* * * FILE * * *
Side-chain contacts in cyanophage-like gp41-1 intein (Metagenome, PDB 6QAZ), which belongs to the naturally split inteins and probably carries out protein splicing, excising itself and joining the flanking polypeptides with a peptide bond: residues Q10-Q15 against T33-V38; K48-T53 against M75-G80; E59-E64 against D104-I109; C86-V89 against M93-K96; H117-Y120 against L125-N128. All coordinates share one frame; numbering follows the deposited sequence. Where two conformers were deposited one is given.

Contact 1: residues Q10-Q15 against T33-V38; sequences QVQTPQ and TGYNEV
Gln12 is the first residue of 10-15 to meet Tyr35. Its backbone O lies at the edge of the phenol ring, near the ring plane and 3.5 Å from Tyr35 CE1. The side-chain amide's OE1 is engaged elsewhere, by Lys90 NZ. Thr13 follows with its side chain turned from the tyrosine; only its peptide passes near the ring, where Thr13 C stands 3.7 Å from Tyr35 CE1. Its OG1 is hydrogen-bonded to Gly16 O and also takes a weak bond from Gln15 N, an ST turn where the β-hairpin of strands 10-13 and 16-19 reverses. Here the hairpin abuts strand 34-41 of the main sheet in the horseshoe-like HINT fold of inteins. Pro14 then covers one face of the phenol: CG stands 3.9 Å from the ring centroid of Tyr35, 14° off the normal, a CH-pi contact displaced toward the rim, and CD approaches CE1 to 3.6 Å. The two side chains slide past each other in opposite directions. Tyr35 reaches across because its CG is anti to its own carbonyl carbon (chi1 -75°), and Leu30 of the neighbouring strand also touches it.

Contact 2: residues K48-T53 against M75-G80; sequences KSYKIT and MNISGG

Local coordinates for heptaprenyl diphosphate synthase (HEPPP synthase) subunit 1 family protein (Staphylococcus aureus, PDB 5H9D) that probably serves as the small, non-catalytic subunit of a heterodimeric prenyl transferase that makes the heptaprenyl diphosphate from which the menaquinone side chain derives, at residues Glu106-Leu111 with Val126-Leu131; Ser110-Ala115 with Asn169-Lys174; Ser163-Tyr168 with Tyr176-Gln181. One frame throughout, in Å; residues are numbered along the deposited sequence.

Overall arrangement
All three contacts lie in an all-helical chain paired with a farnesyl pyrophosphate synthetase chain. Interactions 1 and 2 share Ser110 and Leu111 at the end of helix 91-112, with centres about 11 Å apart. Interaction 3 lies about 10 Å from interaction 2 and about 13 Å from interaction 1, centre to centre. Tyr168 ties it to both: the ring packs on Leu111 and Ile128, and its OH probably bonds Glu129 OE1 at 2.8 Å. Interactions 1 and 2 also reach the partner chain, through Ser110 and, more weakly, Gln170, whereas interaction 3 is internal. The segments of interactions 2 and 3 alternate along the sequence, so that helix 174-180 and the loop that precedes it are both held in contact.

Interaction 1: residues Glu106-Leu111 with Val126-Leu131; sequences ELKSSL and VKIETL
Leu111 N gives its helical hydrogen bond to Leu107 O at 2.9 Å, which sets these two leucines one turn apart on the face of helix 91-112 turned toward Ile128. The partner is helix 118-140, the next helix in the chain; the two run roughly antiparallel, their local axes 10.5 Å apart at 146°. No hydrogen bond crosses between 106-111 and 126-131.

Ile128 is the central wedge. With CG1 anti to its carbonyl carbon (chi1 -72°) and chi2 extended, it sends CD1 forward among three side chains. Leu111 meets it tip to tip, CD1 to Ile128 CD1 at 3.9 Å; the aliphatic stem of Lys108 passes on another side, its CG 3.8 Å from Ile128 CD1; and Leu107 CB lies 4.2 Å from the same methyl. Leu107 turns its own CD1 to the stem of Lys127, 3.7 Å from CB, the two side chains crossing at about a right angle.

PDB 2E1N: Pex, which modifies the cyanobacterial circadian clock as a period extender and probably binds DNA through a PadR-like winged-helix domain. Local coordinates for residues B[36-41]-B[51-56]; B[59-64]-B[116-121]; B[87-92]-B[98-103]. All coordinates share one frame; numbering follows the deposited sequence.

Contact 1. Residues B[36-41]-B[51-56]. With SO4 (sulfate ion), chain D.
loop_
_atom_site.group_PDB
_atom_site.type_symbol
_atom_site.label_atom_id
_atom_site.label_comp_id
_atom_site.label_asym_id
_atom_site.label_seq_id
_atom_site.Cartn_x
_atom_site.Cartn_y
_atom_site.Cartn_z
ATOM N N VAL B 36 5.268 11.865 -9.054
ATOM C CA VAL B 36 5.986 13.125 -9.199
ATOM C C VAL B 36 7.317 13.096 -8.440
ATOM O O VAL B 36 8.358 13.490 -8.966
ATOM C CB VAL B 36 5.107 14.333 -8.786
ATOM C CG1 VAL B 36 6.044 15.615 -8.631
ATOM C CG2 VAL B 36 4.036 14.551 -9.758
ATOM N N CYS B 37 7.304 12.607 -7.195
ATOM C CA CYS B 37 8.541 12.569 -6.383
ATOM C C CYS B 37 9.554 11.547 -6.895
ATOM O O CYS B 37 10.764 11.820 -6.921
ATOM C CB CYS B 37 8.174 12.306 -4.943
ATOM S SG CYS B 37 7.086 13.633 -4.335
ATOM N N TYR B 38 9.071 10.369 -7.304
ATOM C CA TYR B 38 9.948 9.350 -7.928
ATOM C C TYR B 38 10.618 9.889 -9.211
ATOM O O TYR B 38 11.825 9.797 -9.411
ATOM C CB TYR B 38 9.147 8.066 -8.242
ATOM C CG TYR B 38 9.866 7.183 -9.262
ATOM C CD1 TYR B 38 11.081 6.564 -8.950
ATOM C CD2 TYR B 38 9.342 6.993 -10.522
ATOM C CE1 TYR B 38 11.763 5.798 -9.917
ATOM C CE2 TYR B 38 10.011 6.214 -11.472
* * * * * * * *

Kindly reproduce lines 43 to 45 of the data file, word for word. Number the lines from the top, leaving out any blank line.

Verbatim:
ATOM C CD2 TYR B 38 9.342 6.993 -10.522
ATOM C CE1 TYR B 38 11.763 5.798 -9.917
ATOM C CE2 TYR B 38 10.011 6.214 -11.472